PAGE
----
Since Kane Shipbuilding was such a small shipyard, especially when compared to other shipyards at the time, there are not a lot of records dealing with asbestos-related lawsuits. However, it’s entirely possible that cases ended in asbestos settlements and were undisclosed to the public.
Many workers in shipyards like Kane were never warned about asbestos dangers and never given the proper safety gear that could have helped save them from developing these fatal illnesses.
Asbestos manufacturers, in particular, knew how dangerous asbestos products were. Initially, asbestos was prized for its affordability and extreme resistance to heat and fire, important for vessels.
However, when it became clear that the minerals meant to save lives were actually putting people in danger, most asbestos manufacturers turned a blind eye to the evidence and continued to profit.
How Were Kane Shipbuilding Workers Harmed by Asbestos?
Repair workers, boilermakers, electricians, general laborers, and many other types of workers were exposed to asbestos. This known carcinogen has been proven to cause fatal diseases, such as malignant mesothelioma and asbestos-related lung cancer.
According to a report entitled “U.S. Shipyards: A History of Massive Asbestos Exposure and Disease,” author James Fite writes that “workers in all trades breathed the asbestos used by insulators, boiler mechanics, carpenters, machinists, painters, and joiners.”
Past Workers at Kane Can Seek Compensation
If you or a loved one worked at Kane Shipbuilding or on a vessel constructed there, you might have been exposed to asbestos. If you now have a diagnosis of an asbestos illness, you can seek compesnation.
One option is to file a lawsuit against the companies that supplied the shipyard with asbestos materials. If those companies filed for bankruptcy years ago, you cannot sue. However, they likely set up an asbestos trust, which means you can file a claim for compensation.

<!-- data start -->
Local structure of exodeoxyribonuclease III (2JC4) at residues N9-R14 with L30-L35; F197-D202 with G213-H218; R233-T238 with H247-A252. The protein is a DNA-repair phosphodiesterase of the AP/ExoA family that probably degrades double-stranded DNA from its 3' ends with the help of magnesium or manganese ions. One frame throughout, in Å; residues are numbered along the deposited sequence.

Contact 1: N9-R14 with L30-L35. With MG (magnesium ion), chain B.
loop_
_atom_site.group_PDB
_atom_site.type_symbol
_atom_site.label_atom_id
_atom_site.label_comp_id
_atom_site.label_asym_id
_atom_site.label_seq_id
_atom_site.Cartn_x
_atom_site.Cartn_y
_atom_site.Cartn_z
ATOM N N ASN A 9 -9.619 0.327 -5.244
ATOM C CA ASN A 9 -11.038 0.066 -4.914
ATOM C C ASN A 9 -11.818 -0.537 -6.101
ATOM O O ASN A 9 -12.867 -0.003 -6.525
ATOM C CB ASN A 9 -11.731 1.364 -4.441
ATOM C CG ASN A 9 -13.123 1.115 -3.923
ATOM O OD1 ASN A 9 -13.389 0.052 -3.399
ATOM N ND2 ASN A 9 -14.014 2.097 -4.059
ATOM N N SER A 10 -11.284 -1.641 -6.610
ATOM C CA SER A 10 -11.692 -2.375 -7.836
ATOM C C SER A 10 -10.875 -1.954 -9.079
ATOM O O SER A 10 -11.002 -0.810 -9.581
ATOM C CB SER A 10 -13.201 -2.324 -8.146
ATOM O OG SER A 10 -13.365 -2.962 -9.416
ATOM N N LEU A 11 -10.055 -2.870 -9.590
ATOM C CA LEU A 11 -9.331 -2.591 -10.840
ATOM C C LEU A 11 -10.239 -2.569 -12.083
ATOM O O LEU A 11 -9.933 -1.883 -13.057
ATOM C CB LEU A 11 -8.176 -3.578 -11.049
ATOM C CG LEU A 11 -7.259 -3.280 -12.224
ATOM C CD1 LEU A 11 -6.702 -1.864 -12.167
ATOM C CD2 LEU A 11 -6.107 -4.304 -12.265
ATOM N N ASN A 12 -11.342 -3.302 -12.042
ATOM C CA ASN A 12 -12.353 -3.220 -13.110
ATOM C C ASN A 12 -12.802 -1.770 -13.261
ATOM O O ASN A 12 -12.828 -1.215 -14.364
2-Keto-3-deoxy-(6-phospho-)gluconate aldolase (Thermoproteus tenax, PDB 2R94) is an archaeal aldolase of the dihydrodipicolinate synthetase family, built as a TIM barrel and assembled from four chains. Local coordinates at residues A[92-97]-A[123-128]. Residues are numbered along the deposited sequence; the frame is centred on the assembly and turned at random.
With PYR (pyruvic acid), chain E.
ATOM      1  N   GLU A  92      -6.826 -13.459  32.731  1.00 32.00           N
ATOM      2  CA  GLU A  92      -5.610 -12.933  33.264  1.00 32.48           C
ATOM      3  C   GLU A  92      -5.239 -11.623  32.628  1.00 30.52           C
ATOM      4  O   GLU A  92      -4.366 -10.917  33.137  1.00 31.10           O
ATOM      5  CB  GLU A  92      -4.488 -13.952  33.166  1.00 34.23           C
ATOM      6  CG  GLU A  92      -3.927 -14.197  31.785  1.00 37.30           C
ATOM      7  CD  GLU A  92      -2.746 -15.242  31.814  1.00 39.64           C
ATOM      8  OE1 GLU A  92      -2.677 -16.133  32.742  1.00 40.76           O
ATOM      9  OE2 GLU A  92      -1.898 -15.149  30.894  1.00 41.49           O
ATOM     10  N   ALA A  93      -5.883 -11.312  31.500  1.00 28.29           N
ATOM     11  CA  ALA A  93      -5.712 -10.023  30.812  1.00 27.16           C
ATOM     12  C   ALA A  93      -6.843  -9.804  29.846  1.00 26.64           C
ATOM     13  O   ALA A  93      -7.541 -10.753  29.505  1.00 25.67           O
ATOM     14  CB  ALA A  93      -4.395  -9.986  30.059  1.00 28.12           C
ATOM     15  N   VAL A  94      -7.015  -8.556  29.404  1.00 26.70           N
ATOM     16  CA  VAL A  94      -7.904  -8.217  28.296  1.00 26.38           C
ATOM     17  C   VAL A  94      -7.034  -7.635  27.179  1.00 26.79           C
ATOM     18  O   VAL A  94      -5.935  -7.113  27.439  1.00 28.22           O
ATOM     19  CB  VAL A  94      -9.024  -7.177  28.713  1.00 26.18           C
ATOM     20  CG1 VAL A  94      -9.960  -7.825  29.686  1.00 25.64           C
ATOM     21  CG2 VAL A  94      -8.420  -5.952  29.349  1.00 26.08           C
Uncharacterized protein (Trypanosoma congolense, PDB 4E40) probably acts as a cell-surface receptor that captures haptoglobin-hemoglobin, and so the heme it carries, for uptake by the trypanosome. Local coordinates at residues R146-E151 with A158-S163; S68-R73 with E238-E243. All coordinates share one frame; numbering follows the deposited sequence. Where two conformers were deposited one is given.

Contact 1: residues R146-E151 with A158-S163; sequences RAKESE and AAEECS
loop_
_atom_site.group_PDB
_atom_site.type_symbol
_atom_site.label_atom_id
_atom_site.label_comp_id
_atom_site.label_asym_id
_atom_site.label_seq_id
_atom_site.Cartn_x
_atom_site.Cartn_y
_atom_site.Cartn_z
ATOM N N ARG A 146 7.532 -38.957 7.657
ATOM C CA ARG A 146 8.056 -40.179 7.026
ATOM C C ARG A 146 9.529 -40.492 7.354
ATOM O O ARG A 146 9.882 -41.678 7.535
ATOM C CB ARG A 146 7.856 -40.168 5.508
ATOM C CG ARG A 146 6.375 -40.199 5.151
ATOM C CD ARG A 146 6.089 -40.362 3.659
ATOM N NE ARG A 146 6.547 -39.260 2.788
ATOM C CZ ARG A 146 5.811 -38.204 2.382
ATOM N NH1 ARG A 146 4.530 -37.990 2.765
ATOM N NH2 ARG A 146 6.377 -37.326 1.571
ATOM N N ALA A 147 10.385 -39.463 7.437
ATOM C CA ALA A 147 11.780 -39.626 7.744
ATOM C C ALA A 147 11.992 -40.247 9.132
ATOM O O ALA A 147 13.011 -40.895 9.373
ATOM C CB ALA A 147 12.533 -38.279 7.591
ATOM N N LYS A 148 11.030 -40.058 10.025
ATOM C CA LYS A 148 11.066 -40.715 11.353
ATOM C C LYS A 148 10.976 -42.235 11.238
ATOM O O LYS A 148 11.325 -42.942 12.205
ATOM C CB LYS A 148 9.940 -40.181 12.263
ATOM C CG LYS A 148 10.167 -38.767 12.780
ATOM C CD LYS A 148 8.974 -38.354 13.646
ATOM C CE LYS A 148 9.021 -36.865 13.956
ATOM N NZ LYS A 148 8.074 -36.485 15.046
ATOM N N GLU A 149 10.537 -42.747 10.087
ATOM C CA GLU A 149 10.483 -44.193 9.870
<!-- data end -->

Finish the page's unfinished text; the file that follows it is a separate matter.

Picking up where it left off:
The best thing you can do to seek compensation for an asbestos illness is to work with an experienced mesothelioma lawyer. They will review your case for free, expain your options, and guide you through the next steps.Get Your FREE Mesothelioma Packet
Page Written by Mary Ellen Ellis
Mary Ellen Ellis has been the head writer for Mesothelioma.net since 2016. With hundreds of mesothelioma and asbestos articles to her credit, she is one of the most experienced writers on these topics. Her degrees and background in science and education help her explain complicated medical topics for a wider audience. Mary Ellen takes pride in providing her readers with the critical information they need following a diagnosis of an asbestos-related illness.
Page Edited by Patient Advocate Dave Foster
Dave has been a mesothelioma Patient Advocate for over 10 years. He consistently attends all major national and international mesothelioma meetings. In doing so, he is able to stay on top of the latest treatments, clinical trials, and research results. He also personally meets with mesothelioma patients and their families and connects them with the best medical specialists and legal representatives available.